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In the United States Court of Appeals For the Seventh Circuit Nos. 19-2268 & 19-2425 SEAWAY BANK & TRUST COMPANY, Plaintiff-Appellee, v. J&A SERIES I, LLC, SERIES C, et al., Defendants-Appellants. Appeals from the United States District Court for the Northern District of Illinois, Eastern Division. No. 1:17-cv-07213 — Charles R. Norgle, Judge. ARGUED DECEMBER 6, 2019 — DECIDED JUNE 18, 2020 Before ROVNER, BRENNAN, and ST. EVE, Circuit Judges. ROVNER, Circuit Judge. J&A Series I, LLC, Series C (“J&A Series”), J&A Investment Group, LLC (“J&A Investment”), and Adam Ackerman (collectively “J&A Parties”) appeal from the district court’s dismissal of the petition they filed under 735 ILCS 5/2-1401. We affirm. 2 Nos. 19-2268 & 19-2425 I. In October of 2012, Seaway Bank & Trust Co. (“Seaway”) filed an action in the Circuit Court of Cook County against the J&A Parties and others to collect on two loans issued by its predecessor in interest. The debts were guaranteed by Ackerman and secured by a mortgage on a Chicago property. In August of 2013, the court entered a judgment of foreclosure. By early 2014, the court had approved the sale of the mortgaged property and entered a deficiency judgment against Ackerman in the amount of $116,381. In January of 2017, the Illinois Department of Financial and Professional Regulation, Division of Banking, closed Seaway. The Federal Deposit Insurance Corporation (“FDIC”) was appointed as receiver and set a claims bar date of May 3, 2017. Although the FDIC published notice of the bar date, the J&A Parties filed no timely claims with the FDIC. Instead, several months after the bar date, on September 8, 2017, the J&A Parties filed a Petition to Quash Service (“Petition”) against the FDIC in the state-court lawsuit that Seaway had filed in 2012. The Petition, which was filed pursuant to section 2-1401 of the Illinois Code of Civil Procedure, asserted that Seaway’s 2012 service of process had been defective in several ways.1 The J&A 1 The J&A Parties asserted that: (1) the summonses did not name J&A Investment or Ackerman; (2) the summonses spelled J&A Series’ name with an Arabic numeral “1" instead of a Roman numeral “I;” (3) service of process on J&A Series should have been made upon the Illinois Secretary of State instead of the registered agent because the limited liability company had been dissolved; and (4) the affidavit of service did not contain the full name of J&A Series. These purported defects are not relevant to the (continued...) Nos. 19-2268 & 19-2425 3 Parties requested that: (1) the state court quash service of process as to the J&A Parties; (2) vacate as void all orders that had been entered against them; (3) find that lack of personal jurisdiction over the J&A Parties was apparent on the face of the record; and (4) award any further relief that the court deemed just. Although they did not expressly seek return of the property, they argued below that, once the relief sought in the Petition was granted, they were entitled to restitution in the form of the return of the title and possession of the property from the current title holder.2 The FDIC, which had been named as a party in the Petition, removed the proceeding to the District Court in the Northern District of Illinois. See 12 U.S.C. § 1819(b)(2)(B) (providing for removal from a state court to the appropriate federal district court of any action, suit, or proceeding filed against the FDIC); 28 U.S.C. § 1441 (providing for removal of civil actions). The FDIC then sent to each of the J&A Parties a “Notice to Discovered Claimant to Present Proof of Claim” (“Notice”). Contemporaneously, the FDIC moved in the district court to stay the proceedings in order to allow the J&A Parties to exhaust the mandatory claims process required by the Financial Institutions Reform, Recovery, and Enforcement Act of 1989 (“FIRREA”). See 12 U.S.C. § 1821(d), subsections (3) through (13) (setting forth the authority of the FDIC as receiver to determine claims and the procedures for doing so). The 1 (...continued) resolution of this appeal. 2 After the foreclosure, the property was sold to a third party. 4 Nos. 19-2268 & 19-2425 Notices advised the recipients that, because the claims bar date had passed, they were required to submit a proof of claim, and also prove to the FDIC’s satisfaction that the late-filed claim exception applied. The court granted the stay but the J&A Parties did not submit any claims to the FDIC by the November 2018 submission deadline set in the Notices.3 The FDIC then moved to dismiss the proceeding on the ground that the J&A Parties failed to exhaust the mandatory FIRREA claims process, and therefore the district court lacked subject matter jurisdiction over the action. See 12 U.S.C. § 1821(d)(13)(D). The J&A Parties opposed the motion, arguing that it was unripe for adjudication and that it sought improper relief. Specifically, the J&A Parties asserted that FIRREA’s jurisdiction-stripping provision applied only to claims seeking payment from a failed bank, and that the J&A Parties’ Petition did not seek payment. Rather, it sought to quash service and vacate void orders from the original litigation. Only if the court granted that non-monetary relief, the J&A Parties argued, could they then pursue restitution in the form of “possessory relief,” or the return of their property. They would seek monetary relief only if the property could not be restored to them, they contended. In essence, the J&A Parties contended that the FDIC’s motion was not ripe for adjudication because they were not yet seeking the return of the property or monetary relief, but also that they were automatically entitled to the return of their property or monetary relief should their Petition be granted. 3 The three Notices were sent in late August and early September 2018, and listed submission deadline dates in late November 2018. Nos. 19-2268 & 19-2425 5 In reply, the FDIC pointed out that section 1821(d)(13)(D) is not limited to claims for monetary relief, but bars courts from reviewing “any claim or any action seeking a determination of rights with respect to the assets of any depository institution for which the FDIC-R has been appointed receiver,” as well as “any claim relating to any act or omission of such institution or the Corporation as receiver.” All such claims, the FDIC argued, are first subject to the mandatory administrative claims process. The district court granted the FDIC’s motion, finding that it lacked subject matter jurisdiction over the section 2-1401 Petition because the J&A Parties had failed to exhaust administrative remedies. The J&A Parties appeal. II. On appeal, the J&A Parties challenge the district court’s conclusion that it lacked jurisdiction over the section 2-1401 Petition. We review de novo the district court’s order dismissing the J&A Parties’ Petition for lack of subject matter jurisdiction. Miller v. F.D.I.C., 738 F.3d 836, 840 (7th Cir. 2013). We may affirm a dismissal for lack of subject matter jurisdiction on any ground supported by the record. Kowalski v. Boliker, 893 F.3d 987, 994 (7th Cir. 2018). FIRREA, which was enacted in response to the savings and loan crisis of the 1980s, facilitates the expeditious and efficient resolution of claims against failed banks. Miller, 738 F.3d at 840. To achieve this purpose, FIRREA allows, and in certain situations requires, the FDIC to take over failed banks and empowers it as receiver to allow or disallow claims asserted against them. … To ensure that claims are 6 Nos. 19-2268 & 19-2425 resolved quickly and efficiently, FIRREA establishes strict administrative prerequisites and deadlines that claimants must follow to lodge their claims and challenge any denials. … FIRREA bars claimants from taking claims directly to court without first going through an administrative determination. Miller, 738 F.3d at 840 (citations and quotation marks omitted). The J&A Parties contend that they were not properly served with process in the underlying foreclosure action in the Circuit Court of Cook County. As a result, they continue, the Circuit Court lacked personal jurisdiction over them, and so all orders entered in that action are void. The Petition asked only that the court quash service, void the orders, and declare that the lack of personal jurisdiction was apparent from the face of the record. The J&A Parties assert that, because the Petition did not seek financial restitution and asserted no claim for monetary relief from the FDIC, the jurisdiction-stripping provisions of section 1821(d)(13)(D) were not implicated, and the Petition should not have been dismissed. In the district court, the FDIC argued for dismissal under either subsection (i) or (ii) of 1821(d)(13)(D). The district court focused largely on subsection (i) because of the J&A Parties’ argument that they were not seeking monetary relief. The FDIC now asks us to focus on subsection (ii). Section 1821(d)(13)(D) provides, in its entirety: Limitation on judicial review Nos. 19-2268 & 19-2425 7 Except as otherwise provided in this subsection, no court shall have jurisdiction over– (i) any claim or action for payment from, or any action seeking a determination of rights with respect to, the assets of any depository institution for which the Corporation has been appointed receiver, including assets which the Corporation may acquire from itself as such receiver; or (ii) any claim relating to any act or omission of such institution or the Corporation as receiver. 12 U.S.C. § 1821(d)(13)(D).4 To the extent that subsection (i) is limited to claims for payment (an issue we need not address here), subsection (ii) is not so constrained. Under the facts presented here, we find subsection (ii) to be the better fit for addressing the relief sought in the Petition. Under subsection (ii), “[c]ourts lack authority to review FIRREA claims ‘relating to any act or omission’ of a failed bank or of the FDIC as receiver of a failed bank unless they are first subjected to FIRREA's administrative claims process.” Farnik v. F.D.I.C., 707 F.3d 717, 722 (7th Cir. 2013). That is precisely the nature of the J&A Parties’ claim here. Under Illinois law, “a plaintiff has a nondelegable duty to (1) assure the clerk issued 4 The “[e]xcept as otherwise provided” clause refers back to section 1821(d)(6). That section allows claimants to seek judicial review of their claims after first exhausting the administrative process. Miller, 738 F.3d at 844–45; Westberg v. F.D.I.C., 741 F.3d 1301, 1303 (D.C. Cir. 2014). 8 Nos. 19-2268 & 19-2425 the summons, (2) deliver the summons to the process server for service, and (3) see the process server made a prompt and proper return.” Smith v. Menold Constr., Inc., 811 N.E.2d 357, 362 (Ill. App. Ct. 2004). See also John Isfan Constr., Inc. v. Longwood Towers, LLC, 52 N.E.3d 510, 517–18 (Ill. App. Ct. 2016) (when a limited liability company has been dissolved, “a plaintiff is required to serve process upon the Secretary of State, and it must also serve copies at the company's last registered office as well as the address that the plaintiff believes is most likely to result in actual notice. 805 ILCS 180/1–50(c)”). The J&A Parties asserted in their Petition that Seaway, the failed bank for which FDIC serves as receiver, failed to fulfill its duties with respect to service of process in the foreclosure action. See note 1, supra. That failure, in turn, resulted in the entry of void orders, they contend, orders that wrongfully deprived them of their property. Because the J&A Parties’ claims relate to an act or omission of the failed bank, they were required to exhaust the FIRREA administrative claims process. Because they did not do so within the time permitted, the court lacked authority to consider their claims. In response to this direct application of the statute, the J&A Parties contend that subsection (ii) is not implicated because it applies only to “claims” and they assert that their Petition does not present a “claim.”5 They relatedly argue that a “claim” in 5 The J&A Parties concede that section 2-1401 petitions “are essentially complaints inviting responsive pleadings.” People v. Vincent, 871 N.E.2d 17, 23 (Ill. 2007). Section 2–1401 authorizes a trial court to vacate or modify a final order or judgment in civil and criminal proceedings. People v. Daniels, 83 N.E.3d 4, 7 (Ill. App. Ct. 2017). “A proceeding under section 2–1401 (continued...) Nos. 19-2268 & 19-2425 9 the context of the statute must be limited to demands for monetary relief, an assertion contradicted by the broad language of the statute, as we have already noted. And they revive their argument that dismissal was premature because their ultimate claim for restitution in the form of possessory relief will not ripen unless and until a court quashes service and declares the orders in the underlying litigation void. The statute does not define the word “claim,” but several courts have addressed the meaning of that term. As used in FIRREA, the word “claim” is “a term-of-art that refers only to claims that are resolvable through the FIRREA administrative process.” Willner v. Dimon, 849 F.3d 93, 106 (4th Cir. 2017) (quoting American Nat’l Ins. Co. v. F.D.I.C., 642 F.3d 1137, 1142 (D.C. Cir. 2011)). See also Hudson United Bank v. Chase Manhattan Bank of Conn., N.A., 43 F.3d 843, 848–49 (3d Cir. 1994) (“Logic dictates that the claims barred by paragraph (13)(D) must coincide with those that may be filed under the administrative procedures of paragraph (5).”). Moreover, claims under subsection (ii) are not limited to monetary relief but may include declaratory or other relief. See Westberg, 741 F.3d at 1305 n.1. See also Willner, 849 F.3d at 107 (collecting cases). The J&A Parties contend that their claims seeking to quash service and vacate as void all orders entered against them are not resolvable in the FIRREA administrative process because 5 (...continued) constitutes an independent and separate action from the original action[.]” Warren County Soil & Water Conservation Dist. v. Walters, 32 N.E.3d 1099, 1105 (Ill. 2015). 10 Nos. 19-2268 & 19-2425 only an Illinois court may void the orders. But the J&A Parties make clear that their ultimate goal is not simply to void state court orders; rather, they argue that once service is quashed and the orders voided, they are automatically entitled to restitution. In opposing the motion to dismiss filed by the FDIC below, the J&A Parties insisted that they were entitled to restitution in the form of possessory relief once the court granted the Petition: Restitution is the right of an aggrieved party. Ordering restitution is the obligation of a court responsible for an erroneous judgment. As such, if this Court should gran Petitioners’ petition to quash and vacate the void orders against them, then it must order restitution. … Here, the subject property must be restored to Petitioners to achieve a return to the status quo ante. R.16, at 6–7 (emphasis in original). In fact, they sought a declaration that the lack of personal jurisdiction was apparent from the face of the record because section 2-1401(e) protects bona fide third-party purchasers of real property from challenges to their rights under section 2-1401(f) unless the lack of jurisdiction was apparent on the face of the record. See 735 ILCS 5/2-1401(e)-(f). This makes clear the nature of the relief that the J&A Parties were seeking. The J&A Parties further argued that they would not be entitled to monetary relief unless the property could not be restored to them, at which point the proceeds from the sale of the property would be the appropriate relief. All of this demonstrates that the goal of the Petition was not simply to quash service or void orders in the Nos. 19-2268 & 19-2425 11 abstract; the J&A Parties wanted their property back in the form of possession or financial compensation. Critically, they contended that they were entitled to that relief because of an “act or omission” of the failed bank for which the FDIC serves as receiver. Farnik, 707 F.3d at 722. Moreover, contrary to their assertion, the relief that the J&A Parties seek is within the power of the FDIC to provide through the mandatory administrative claims process and therefore meets the definition of a claim. The FDIC notes that it could have allowed an unsecured claim, for example, in the amount of the value of the property. The FDIC could also have entered into an agreed order to vacate the original judgment. If the J&A Parties had timely made this claim for the return of the property and the FDIC had disallowed it or offered inadequate relief, the J&A Parties would have been entitled under the statute to bring the matter to the district court for de novo review. Farnik, 707 F.3d at 721; 12 U.S.C. § 1821(d)(6)(A). By attempting to bypass the mandatory claims process altogether, the J&A Parties waived any argument that the FDIC could not provide adequate relief. Willner, 849 F.3d at 109 (by not timely submitting a claim to the FIRREA claims process, claimants waived their argument about how the FDIC would have resolved it); Westberg, 741 F.3d at 1308 n.3 (claimants may not circumvent FIRREA’s exhaustion requirement by declining to pursue the remedies available to them and later arguing that such remedies are ineffective). In their quest for restitution, the J&A Parties sought to avoid the mandatory administrative claims process through artful pleading. See Farnik, 707 F.3d at 722–23 (in applying section 1821(d)(13)(D)(ii), the court focuses “on the substance 12 Nos. 19-2268 & 19-2425 of a claim rather than its form”). But “[l]itigants cannot avoid FIRREA’s administrative requirements through strategic pleading.” Benson v. JPMorgan Chase Bank, N.A., 673 F.3d 1207, 1209 (9th Cir. 2012). Because the FDIC, through the administrative claims process, had the power to remedy the wrong that the J&A Parties claim to have suffered, the district court correctly concluded that it was without jurisdiction to entertain the Petition. Before we conclude, we must address one final issue. After stating in its briefs that the district court had jurisdiction to resolve this matter, the J&A Parties asserted for the first time at oral argument that the district court lacked jurisdiction over the matter under the Rooker-Feldman doctrine, and that remand to the state court was appropriate. See Rooker v. Fidelity Trust Co., 263 U.S. 413 (1923); District of Columbia Court of Appeals v. Feldman, 460 U.S. 462 (1983). Because the Rooker-Feldman bar is jurisdictional, this objection may not be waived. Lennon v. City of Carmel, Ind., 865 F.3d 503, 506 (7th Cir. 2017). Recall that the FDIC removed the case to the district court under 12 U.S.C. § 1819(b)(2)(B), which allows removal to federal court of any suit (with an exception that does not apply here) filed against the FDIC. Section 1819(b)(2)(A) provides (with the same inapplicable exception) that “all suits of a civil nature at common law or in equity to which the [FDIC], in any capacity, is a party shall be deemed to arise under the laws of the United States.” See also F.D.I.C. v. RLI Ins. Co., 784 F.3d 1104, 1108 (7th Cir. 2015) (noting that the “district court had subject-matter jurisdiction over the suit under 12 U.S.C. § 1819(b)(2)(A), which provides that civil suits to which FDIC is a party arise under the laws of the United States”); Nos. 19-2268 & 19-2425 13 Buczkowski v. F.D.I.C., 415 F.3d 594, 595 (7th Cir. 2005) (noting that, with certain exceptions, all suits against the FDIC in any of its capacities “shall be deemed to arise under the laws of the United States” and hence may be removed under 28 U.S.C. § 1441(b)). See also 28 U.S.C. § 1331 (“The district courts shall have original jurisdiction of all civil actions arising under the Constitution, laws, or treaties of the United States.”). The district court was thus well within its authority to determine whether exhaustion under FIRREA’s administrative claims process was required. Having concluded that it was, and having determined that the J&A Parties failed timely to exhaust their claims, dismissal for lack of subject-matter jurisdiction under section 1821(d)(13)(D)(ii) was appropriate. Remand to the state court would have been improper because section 1821(d)(13)(D) provides that, in the absence of exhaustion of that process, “no court shall have jurisdiction over” a claim. Miller, 738 F.3d at 844–45. That includes state courts. Cf. Mains v. Citibank, NA, 852 F.3d 669, 678–79 (7th Cir. 2017) (finding a claim barred by both Rooker-Feldman and section 1821(d)(13)(D)). AFFIRMED.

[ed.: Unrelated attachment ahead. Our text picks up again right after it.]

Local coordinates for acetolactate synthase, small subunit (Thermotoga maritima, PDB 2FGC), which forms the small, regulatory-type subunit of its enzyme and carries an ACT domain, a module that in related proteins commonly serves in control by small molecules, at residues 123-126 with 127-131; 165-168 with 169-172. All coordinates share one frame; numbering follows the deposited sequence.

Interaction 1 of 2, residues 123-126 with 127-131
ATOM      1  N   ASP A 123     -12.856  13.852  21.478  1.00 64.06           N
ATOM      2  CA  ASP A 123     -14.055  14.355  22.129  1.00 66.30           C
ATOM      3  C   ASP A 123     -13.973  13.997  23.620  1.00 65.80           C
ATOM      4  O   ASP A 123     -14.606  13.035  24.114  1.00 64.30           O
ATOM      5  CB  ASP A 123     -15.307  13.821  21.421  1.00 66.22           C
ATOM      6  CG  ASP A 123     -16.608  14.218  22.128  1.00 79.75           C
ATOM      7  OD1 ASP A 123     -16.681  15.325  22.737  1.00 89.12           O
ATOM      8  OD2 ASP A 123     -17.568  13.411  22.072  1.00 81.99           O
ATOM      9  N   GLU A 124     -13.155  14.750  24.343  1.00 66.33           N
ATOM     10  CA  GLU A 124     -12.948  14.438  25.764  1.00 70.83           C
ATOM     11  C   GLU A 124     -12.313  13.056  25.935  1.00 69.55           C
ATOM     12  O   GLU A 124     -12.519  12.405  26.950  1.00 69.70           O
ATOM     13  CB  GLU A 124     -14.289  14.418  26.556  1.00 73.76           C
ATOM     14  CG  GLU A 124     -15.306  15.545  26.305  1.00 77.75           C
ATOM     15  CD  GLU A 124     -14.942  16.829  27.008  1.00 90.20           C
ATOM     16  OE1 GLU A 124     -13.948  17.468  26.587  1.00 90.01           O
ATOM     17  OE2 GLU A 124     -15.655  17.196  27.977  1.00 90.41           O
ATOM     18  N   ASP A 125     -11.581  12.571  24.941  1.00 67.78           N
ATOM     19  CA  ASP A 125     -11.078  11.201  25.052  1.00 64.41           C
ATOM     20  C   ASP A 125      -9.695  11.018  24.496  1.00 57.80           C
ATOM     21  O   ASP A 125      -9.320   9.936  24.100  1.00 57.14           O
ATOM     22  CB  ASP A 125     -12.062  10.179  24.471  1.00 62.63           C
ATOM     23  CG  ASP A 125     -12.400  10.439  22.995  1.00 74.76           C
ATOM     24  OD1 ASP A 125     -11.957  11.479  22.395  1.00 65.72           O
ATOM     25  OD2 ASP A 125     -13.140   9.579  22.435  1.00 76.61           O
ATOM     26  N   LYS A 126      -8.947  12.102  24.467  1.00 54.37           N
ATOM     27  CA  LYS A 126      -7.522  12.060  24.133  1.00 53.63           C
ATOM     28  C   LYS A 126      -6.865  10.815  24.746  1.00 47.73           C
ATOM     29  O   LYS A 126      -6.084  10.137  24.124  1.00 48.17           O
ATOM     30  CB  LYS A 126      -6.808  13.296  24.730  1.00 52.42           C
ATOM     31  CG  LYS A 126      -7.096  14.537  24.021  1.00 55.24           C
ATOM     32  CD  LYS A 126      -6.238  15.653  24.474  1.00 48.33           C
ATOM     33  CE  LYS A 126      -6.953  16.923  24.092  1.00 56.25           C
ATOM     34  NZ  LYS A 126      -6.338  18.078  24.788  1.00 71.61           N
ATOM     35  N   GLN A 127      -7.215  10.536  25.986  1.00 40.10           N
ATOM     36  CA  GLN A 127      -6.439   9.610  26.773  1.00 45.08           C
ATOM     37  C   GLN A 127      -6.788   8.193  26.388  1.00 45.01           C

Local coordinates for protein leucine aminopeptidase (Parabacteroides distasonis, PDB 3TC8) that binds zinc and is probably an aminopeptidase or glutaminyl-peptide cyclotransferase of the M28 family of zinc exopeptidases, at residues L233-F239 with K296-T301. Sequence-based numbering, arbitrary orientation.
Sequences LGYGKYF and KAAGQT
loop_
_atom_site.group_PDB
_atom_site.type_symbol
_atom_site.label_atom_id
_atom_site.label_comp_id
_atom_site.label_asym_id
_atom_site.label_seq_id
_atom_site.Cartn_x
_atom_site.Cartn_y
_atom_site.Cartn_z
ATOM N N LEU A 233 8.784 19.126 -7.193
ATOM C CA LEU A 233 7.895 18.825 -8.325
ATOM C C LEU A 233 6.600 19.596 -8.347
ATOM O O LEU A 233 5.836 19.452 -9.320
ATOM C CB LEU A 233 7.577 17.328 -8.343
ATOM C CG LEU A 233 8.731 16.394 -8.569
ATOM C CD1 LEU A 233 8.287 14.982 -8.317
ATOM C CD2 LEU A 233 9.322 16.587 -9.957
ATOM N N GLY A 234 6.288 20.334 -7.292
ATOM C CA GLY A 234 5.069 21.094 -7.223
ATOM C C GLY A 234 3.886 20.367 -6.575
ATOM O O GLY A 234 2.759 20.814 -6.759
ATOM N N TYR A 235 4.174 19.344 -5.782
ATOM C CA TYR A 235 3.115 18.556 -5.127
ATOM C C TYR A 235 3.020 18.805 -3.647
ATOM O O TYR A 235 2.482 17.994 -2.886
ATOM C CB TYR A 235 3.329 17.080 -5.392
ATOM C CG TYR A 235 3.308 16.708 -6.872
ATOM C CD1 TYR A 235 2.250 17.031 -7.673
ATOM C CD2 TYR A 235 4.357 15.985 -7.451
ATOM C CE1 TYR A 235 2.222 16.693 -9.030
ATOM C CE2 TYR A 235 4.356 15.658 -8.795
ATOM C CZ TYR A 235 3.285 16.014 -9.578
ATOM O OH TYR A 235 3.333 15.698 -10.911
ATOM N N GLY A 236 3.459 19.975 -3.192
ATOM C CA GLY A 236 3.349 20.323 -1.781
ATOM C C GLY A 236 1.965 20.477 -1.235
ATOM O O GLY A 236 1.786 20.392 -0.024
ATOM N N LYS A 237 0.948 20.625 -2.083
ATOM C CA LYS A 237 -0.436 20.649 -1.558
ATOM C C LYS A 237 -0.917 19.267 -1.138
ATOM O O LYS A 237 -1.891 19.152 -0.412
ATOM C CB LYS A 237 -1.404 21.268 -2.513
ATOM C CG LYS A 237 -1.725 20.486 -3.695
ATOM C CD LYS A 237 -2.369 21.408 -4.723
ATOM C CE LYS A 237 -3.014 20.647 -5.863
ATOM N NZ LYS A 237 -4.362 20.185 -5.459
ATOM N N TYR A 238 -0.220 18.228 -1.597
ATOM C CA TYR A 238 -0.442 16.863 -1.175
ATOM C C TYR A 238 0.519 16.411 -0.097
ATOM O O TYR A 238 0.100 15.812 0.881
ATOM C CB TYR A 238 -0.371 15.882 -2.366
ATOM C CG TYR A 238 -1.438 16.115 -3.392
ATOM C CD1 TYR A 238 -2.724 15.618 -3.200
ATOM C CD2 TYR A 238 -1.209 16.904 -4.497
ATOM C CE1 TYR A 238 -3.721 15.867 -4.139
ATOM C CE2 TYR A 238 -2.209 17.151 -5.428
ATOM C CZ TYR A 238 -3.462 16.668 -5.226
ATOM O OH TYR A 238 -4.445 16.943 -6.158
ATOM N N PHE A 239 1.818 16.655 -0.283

Primary Holding
District court lacked jurisdiction over a petition filed against the FDIC because the petitioners failed to exhaust the mandatory claims process under the Financial Institutions Reform, Recovery, and Enforcement Act.